KBB Editors' Overview
By KBB.com Editors
- Updated Date: 2/15/2011
Remember the Honda CRX? It was a nifty little two-seater compact sports car that handled better than it accelerated and, although it wouldn't be considered fast by today's standards, it was definitely fun to drive – and it delivered good fuel economy. Honda stopped making the CRX in 1991, but the car maintains a cult following to this day. Enter the all-new 2011 Honda CR-Z. It's what the CRX might have evolved into had Honda kept it around all these years. Like its predecessor, it's not fast but it is fun to drive and, with a hybrid heart and sport-compact footwork, this new entry brings something different to the table.
You'll Like This Car If...
Although space is limited to two people and it's not as powerful as other competitors, the CR-Z's main draw is its ability to achieve hybrid-car fuel efficiency while delivering sporty driving dynamics.
You May Not Like This Car If...
If you want something that can offer a more thrilling ride for spirited weekend drives, then a Mazda MX-5 or Mini Cooper might be a better fit. Also, there are bigger, more practical hybrids that deliver better fuel economy than the CR-Z.
What's Significant About This Car?
The 2011 Honda CR-Z is the only two-seat hybrid in the market today and the only hybrid available with a six-speed manual transmission. And while there isn't a specific class for sporty hybrids, the CR-Z loosely competes with a diverse group of cars that ranges from the sporty Mini Cooper to the mileage-maxing Toyota Prius.
While it might not exude sports car like prowess in the acceleration or top speed departments, the Honda CR-Z does feel spritely for the daily drive and can get to highway speeds without any hesitation. Those willing to forgive the tame performance will appreciate the car's exceptional handling and responsive brakes, characteristics not perhaps expected in a hybrid vehicle. Three different driving modes – efficiency-friendly Econ mode, balanced Normal mode and responsive Sport mode – allow for a custom driving experience. Accelerator-pedal response is dampened and the steering feel is lighter in Econ mode, while Sport mode makes the steering feel tighter and acceleration quicker for a "sportier" experience.
The CR-Z's design is futuristic and aggressive and we can only hope that it's a glimpse into what Honda has in store for products to come.
Six-speed Manual Transmission
Although it comes with a fuel mileage penalty, we liked the crisp shifts and close ratios of the standard six-speed transmission.
At first glance, the Honda CR-Z's interior looks like the control center for a spaceship. Upon closer inspection, the buttons and gauges are very intuitive and driver-friendly. The climate controls are easy to read and within close reach, and the gauges on the instrument panel are laid out in a futuristic manner, with a tachometer/speedometer unit with a three-dimensional effect. Soft-touch plastics are found throughout and seating is in mesh form only; there's no option for leather. Also, the interior is available only in a two-toned black and gray configuration.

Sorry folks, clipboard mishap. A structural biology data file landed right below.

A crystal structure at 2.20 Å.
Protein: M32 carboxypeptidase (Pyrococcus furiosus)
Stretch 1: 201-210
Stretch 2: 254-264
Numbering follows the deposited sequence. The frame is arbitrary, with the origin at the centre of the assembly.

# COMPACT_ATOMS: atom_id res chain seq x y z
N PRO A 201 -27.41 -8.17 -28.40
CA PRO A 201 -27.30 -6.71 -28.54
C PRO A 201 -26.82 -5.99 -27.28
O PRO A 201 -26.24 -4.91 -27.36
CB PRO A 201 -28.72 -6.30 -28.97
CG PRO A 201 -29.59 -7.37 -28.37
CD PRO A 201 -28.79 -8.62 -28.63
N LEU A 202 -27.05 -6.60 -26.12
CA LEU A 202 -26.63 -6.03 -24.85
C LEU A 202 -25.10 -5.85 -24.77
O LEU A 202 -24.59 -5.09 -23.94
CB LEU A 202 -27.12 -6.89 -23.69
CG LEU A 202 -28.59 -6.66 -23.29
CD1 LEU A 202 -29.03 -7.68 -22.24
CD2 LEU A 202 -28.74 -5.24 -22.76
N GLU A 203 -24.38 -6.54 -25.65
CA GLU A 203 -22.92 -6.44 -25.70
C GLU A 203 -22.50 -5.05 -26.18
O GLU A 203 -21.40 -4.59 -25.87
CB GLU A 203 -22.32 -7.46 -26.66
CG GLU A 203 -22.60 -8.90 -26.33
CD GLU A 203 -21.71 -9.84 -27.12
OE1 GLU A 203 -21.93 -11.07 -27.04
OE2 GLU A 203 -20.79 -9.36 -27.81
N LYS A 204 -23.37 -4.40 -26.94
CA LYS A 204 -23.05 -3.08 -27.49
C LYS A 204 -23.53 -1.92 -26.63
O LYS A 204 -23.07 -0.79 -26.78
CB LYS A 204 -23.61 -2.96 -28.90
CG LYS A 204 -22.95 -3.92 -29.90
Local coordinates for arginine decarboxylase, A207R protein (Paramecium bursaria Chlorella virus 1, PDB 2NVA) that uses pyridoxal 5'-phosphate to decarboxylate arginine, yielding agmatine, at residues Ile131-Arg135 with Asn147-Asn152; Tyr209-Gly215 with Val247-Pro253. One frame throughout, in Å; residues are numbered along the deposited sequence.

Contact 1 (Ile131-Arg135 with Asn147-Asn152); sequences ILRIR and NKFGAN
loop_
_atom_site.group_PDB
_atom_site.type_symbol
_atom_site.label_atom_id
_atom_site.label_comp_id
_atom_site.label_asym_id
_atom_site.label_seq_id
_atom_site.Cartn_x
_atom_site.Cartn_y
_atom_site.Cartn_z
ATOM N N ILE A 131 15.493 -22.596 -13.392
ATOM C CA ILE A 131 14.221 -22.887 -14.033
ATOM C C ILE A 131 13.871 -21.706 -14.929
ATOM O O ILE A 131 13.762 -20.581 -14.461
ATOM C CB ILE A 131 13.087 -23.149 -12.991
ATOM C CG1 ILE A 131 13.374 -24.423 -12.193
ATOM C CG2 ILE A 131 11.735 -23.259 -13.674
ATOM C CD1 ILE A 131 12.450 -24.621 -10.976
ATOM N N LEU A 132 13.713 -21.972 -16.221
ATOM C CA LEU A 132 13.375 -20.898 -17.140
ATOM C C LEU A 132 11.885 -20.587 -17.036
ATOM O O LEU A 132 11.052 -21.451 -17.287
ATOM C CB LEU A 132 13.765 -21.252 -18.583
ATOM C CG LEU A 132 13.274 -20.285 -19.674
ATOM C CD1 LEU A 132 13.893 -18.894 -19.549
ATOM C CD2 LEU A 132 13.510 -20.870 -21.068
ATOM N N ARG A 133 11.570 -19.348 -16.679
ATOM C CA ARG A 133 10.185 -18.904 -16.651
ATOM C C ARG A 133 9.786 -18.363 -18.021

Call it a "two-door Insight" or a "next-gen CRX," but, whatever crafty name anyone might come up with for the CR-Z, it's safe to say that it's definitely different. The CR-Z was designed with a "one-motion wedge" concept in mind, which means that the aerodynamic flow of the body lines extends seamlessly from the front of the car to the back, bookended by a trapezoidal grille up front and half-glass hatch in the rear.
Notable Standard Equipment
The 2011 Honda CR-Z has a standard 122-horsepower, 1.5-liter gasoline/electric hybrid powertrain and a six-speed manual transmission. As for interior amenities, the base CR-Z is pleasantly well equipped with convenient features, including a 160-watt, six-speaker audio system with auxiliary and USB inputs, steering wheel-mounted controls, automatic climate control, automatic headlights and remote keyless entry. Safety features include six airbags, anti-lock brakes (ABS) and Vehicle Stability Assist (VSA).
Notable Optional Equipment
In addition to an available Continuously Variable Transmission (CVT) with paddle shifters, the Honda CR-Z also offers a higher EX trim level which adds an upgraded 360-watt sound system with seven speakers, fog lights, leather-wrapped steering wheel and shift knob, Bluetooth, HID headlights, foot-well lights, alloy pedals, heated power mirrors and illuminated vanity mirrors. A navigation system is optionally available.
Under the Hood
The gasoline/electric powertrain comprises a 1.5-liter i-VTEC engine mated to a 10-kilowatt motor, combining to deliver 122 horsepower. This combination is the sixth iteration of Honda's Integrated Motor Assist (IMA) technology since its debut in the original Honda Insight for the 2000 model year. While 122 horsepower might not sound like much, the broad torque band makes freeway passing and darting through intersections easy. One feature we did not care for was the auto-stop feature, which is a fuel saving measure that turns off the engine at a complete stop, but also causes a slightly annoying hesitation upon restarting.
1.5-liter gasoline engine with Integrated Motor Assist
122 horsepower @ 6000 rpm
123 (CVT), 128 (manual) lb.-ft. of torque @ 1000-2000 rpm
EPA city/highway fuel economy: 31/37 (manual), 35/39 (CVT)
A base 2011 Honda CR-Z has a starting Manufacturer's Suggested Retail Price (MSRP) under $20,000. Opting for the CVT transmission adds about $650, the higher EX trim level starts at about $21,500 and adding a navigation system bumps the price up to a little over $23,000. We like that it's well-equipped at base price and barely reaches into the mid-$20,000 range when fully loaded. As far as residuals go, the CR-Z is expected to perform above average over time, just as Honda products have traditionally done so in the past.